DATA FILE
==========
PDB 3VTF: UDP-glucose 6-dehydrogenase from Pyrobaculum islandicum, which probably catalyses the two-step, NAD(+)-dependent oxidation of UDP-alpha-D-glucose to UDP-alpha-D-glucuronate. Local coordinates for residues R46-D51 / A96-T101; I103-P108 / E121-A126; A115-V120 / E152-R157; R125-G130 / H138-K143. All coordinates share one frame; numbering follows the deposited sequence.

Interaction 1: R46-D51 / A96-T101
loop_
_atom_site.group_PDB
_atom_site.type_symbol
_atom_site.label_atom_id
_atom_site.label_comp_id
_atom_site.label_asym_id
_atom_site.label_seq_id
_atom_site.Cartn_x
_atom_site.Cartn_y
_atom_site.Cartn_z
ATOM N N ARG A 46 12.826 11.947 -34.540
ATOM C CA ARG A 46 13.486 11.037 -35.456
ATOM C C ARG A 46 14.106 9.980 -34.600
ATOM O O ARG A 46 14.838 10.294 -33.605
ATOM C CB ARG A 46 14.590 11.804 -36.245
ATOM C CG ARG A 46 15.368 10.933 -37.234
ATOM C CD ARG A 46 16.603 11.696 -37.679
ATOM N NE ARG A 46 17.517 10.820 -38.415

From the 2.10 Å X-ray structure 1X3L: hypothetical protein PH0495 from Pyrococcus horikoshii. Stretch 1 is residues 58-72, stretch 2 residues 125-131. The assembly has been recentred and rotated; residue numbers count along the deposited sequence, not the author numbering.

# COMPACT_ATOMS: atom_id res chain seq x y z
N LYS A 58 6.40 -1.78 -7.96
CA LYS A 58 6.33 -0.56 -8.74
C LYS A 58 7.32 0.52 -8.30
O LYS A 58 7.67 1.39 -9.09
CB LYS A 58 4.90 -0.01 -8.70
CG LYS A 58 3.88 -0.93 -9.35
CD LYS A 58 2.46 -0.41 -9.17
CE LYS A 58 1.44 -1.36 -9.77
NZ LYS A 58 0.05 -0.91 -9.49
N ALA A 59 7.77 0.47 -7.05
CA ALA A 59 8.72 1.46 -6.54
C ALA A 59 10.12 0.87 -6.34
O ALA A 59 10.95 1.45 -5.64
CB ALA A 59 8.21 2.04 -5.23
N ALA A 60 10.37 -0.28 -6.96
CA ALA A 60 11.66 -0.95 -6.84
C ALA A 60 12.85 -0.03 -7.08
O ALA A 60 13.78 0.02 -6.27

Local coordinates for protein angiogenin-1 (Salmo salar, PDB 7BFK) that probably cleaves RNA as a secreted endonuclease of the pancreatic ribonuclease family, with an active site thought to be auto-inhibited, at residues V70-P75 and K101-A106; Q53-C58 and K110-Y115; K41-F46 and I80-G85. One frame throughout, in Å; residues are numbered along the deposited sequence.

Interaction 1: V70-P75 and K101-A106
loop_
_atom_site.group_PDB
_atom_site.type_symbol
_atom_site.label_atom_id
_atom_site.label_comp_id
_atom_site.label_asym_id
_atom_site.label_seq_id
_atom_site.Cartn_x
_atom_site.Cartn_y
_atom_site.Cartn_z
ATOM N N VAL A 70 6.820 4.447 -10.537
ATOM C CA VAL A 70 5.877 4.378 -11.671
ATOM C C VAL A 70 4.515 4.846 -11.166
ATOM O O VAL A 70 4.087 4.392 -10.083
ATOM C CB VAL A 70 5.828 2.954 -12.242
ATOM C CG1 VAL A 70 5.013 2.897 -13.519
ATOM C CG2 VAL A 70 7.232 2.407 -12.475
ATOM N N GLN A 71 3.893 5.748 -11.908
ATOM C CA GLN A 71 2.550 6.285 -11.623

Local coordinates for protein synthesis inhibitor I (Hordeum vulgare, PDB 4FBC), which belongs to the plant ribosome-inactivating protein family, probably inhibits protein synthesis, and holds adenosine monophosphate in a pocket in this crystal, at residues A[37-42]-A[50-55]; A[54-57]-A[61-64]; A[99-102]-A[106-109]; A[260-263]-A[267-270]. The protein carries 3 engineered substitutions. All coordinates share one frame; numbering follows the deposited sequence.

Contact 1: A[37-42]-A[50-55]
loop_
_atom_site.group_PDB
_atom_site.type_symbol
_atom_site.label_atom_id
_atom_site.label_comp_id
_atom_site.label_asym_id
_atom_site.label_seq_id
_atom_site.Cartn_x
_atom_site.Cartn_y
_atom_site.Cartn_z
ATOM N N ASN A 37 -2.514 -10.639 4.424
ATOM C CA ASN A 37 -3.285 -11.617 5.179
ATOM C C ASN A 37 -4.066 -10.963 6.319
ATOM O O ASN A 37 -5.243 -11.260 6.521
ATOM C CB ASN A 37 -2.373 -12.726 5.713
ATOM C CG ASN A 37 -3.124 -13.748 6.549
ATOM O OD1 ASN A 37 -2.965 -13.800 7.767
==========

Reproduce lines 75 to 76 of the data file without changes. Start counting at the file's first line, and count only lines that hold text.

ATOM C CA ASN A 37 -3.285 -11.617 5.179
ATOM C C ASN A 37 -4.066 -10.963 6.319